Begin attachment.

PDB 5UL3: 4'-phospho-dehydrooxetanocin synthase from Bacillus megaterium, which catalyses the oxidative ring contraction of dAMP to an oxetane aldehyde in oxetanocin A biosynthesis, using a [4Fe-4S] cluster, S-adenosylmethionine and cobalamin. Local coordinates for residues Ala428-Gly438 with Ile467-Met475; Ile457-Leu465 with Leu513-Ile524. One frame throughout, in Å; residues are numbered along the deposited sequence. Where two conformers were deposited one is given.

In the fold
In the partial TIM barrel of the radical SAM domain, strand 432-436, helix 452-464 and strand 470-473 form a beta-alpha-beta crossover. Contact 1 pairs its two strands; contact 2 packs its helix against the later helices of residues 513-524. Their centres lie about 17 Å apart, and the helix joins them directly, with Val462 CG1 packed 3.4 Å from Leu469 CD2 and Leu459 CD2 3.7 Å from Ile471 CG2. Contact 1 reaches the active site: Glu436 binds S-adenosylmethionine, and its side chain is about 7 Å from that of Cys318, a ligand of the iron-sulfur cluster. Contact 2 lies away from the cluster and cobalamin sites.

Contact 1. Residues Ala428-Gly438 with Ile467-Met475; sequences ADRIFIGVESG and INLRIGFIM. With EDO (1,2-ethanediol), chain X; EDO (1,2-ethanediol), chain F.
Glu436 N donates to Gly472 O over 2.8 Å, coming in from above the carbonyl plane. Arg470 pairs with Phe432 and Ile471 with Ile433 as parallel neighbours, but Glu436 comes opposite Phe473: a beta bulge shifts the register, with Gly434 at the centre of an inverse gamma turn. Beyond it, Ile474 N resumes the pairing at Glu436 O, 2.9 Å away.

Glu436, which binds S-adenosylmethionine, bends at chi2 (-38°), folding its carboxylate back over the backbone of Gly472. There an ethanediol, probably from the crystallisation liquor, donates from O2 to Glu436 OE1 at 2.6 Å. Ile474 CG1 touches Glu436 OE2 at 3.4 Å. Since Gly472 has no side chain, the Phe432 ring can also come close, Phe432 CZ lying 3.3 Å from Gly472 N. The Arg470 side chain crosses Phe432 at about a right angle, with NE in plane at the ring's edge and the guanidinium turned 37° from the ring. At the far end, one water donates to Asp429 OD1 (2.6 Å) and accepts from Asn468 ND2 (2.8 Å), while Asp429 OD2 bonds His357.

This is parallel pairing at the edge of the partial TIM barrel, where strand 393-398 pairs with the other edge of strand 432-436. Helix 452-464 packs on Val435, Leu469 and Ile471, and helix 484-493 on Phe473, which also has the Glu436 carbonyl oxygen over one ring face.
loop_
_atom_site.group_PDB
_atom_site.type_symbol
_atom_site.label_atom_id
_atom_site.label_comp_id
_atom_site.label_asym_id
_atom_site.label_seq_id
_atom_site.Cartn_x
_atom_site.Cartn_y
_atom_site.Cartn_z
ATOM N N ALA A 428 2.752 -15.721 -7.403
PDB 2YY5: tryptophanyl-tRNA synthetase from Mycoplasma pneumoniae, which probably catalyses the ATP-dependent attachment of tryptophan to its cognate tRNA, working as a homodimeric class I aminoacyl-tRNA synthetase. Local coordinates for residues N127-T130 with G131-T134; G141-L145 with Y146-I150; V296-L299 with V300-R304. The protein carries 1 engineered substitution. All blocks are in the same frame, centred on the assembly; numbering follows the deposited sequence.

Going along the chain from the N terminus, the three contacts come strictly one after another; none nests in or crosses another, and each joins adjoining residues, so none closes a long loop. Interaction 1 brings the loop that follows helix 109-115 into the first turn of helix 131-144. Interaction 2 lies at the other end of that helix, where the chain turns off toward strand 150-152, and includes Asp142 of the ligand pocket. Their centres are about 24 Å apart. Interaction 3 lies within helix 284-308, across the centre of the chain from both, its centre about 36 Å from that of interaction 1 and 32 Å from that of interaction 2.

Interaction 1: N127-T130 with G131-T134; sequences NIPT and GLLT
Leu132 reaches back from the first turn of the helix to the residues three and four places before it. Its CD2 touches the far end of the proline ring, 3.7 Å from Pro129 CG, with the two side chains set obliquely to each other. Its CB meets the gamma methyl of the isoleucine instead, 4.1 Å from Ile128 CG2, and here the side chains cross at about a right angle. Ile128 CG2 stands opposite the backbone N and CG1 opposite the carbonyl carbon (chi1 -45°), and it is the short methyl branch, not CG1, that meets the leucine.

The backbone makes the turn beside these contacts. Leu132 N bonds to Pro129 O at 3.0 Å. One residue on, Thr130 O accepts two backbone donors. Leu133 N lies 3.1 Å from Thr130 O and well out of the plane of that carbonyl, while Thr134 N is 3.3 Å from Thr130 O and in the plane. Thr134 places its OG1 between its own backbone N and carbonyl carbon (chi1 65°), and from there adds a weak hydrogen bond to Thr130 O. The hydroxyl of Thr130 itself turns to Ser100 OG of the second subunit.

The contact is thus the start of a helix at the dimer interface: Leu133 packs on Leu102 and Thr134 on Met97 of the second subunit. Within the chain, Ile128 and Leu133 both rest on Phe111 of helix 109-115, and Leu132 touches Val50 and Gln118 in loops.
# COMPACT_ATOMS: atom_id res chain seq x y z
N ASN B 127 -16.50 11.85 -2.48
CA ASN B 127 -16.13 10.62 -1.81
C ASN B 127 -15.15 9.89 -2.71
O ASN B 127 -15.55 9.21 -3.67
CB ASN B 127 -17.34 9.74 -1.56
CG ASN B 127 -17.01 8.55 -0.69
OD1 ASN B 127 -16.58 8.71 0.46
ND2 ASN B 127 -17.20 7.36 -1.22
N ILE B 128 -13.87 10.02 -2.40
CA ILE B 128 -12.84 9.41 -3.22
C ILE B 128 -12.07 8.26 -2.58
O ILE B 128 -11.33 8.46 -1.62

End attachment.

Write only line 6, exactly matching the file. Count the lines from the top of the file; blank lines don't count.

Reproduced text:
Glu436, which binds S-adenosylmethionine, bends at chi2 (-38°), folding its carboxylate back over the backbone of Gly472. There an ethanediol, probably from the crystallisation liquor, donates from O2 to Glu436 OE1 at 2.6 Å. Ile474 CG1 touches Glu436 OE2 at 3.4 Å. Since Gly472 has no side chain, the Phe432 ring can also come close, Phe432 CZ lying 3.3 Å from Gly472 N. The Arg470 side chain crosses Phe432 at about a right angle, with NE in plane at the ring's edge and the guanidinium turned 37° from the ring. At the far end, one water donates to Asp429 OD1 (2.6 Å) and accepts from Asn468 ND2 (2.8 Å), while Asp429 OD2 bonds His357.